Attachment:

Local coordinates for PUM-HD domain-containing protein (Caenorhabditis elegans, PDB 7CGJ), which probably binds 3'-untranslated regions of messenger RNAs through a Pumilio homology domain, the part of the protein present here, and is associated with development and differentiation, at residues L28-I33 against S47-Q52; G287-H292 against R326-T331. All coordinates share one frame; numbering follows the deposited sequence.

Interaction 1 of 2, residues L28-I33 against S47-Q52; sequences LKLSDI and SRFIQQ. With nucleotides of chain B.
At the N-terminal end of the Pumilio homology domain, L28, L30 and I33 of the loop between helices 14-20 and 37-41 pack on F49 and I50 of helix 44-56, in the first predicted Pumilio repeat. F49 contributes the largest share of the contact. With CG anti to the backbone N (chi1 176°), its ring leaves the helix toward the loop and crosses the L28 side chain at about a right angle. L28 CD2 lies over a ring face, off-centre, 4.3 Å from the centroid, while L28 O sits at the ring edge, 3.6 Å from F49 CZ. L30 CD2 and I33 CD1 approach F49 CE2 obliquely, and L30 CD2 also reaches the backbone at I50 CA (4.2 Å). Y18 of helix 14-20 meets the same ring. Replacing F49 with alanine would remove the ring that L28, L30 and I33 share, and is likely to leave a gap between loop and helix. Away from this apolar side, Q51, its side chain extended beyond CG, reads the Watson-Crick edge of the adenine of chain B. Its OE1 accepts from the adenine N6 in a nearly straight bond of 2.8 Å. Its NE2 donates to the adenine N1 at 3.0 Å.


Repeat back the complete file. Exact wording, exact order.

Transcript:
Local coordinates for PUM-HD domain-containing protein (Caenorhabditis elegans, PDB 7CGJ), which probably binds 3'-untranslated regions of messenger RNAs through a Pumilio homology domain, the part of the protein present here, and is associated with development and differentiation, at residues L28-I33 against S47-Q52; G287-H292 against R326-T331. All coordinates share one frame; numbering follows the deposited sequence.

Interaction 1 of 2, residues L28-I33 against S47-Q52; sequences LKLSDI and SRFIQQ. With nucleotides of chain B.
At the N-terminal end of the Pumilio homology domain, L28, L30 and I33 of the loop between helices 14-20 and 37-41 pack on F49 and I50 of helix 44-56, in the first predicted Pumilio repeat. F49 contributes the largest share of the contact. With CG anti to the backbone N (chi1 176°), its ring leaves the helix toward the loop and crosses the L28 side chain at about a right angle. L28 CD2 lies over a ring face, off-centre, 4.3 Å from the centroid, while L28 O sits at the ring edge, 3.6 Å from F49 CZ. L30 CD2 and I33 CD1 approach F49 CE2 obliquely, and L30 CD2 also reaches the backbone at I50 CA (4.2 Å). Y18 of helix 14-20 meets the same ring. Replacing F49 with alanine would remove the ring that L28, L30 and I33 share, and is likely to leave a gap between loop and helix. Away from this apolar side, Q51, its side chain extended beyond CG, reads the Watson-Crick edge of the adenine of chain B. Its OE1 accepts from the adenine N6 in a nearly straight bond of 2.8 Å. Its NE2 donates to the adenine N1 at 3.0 Å.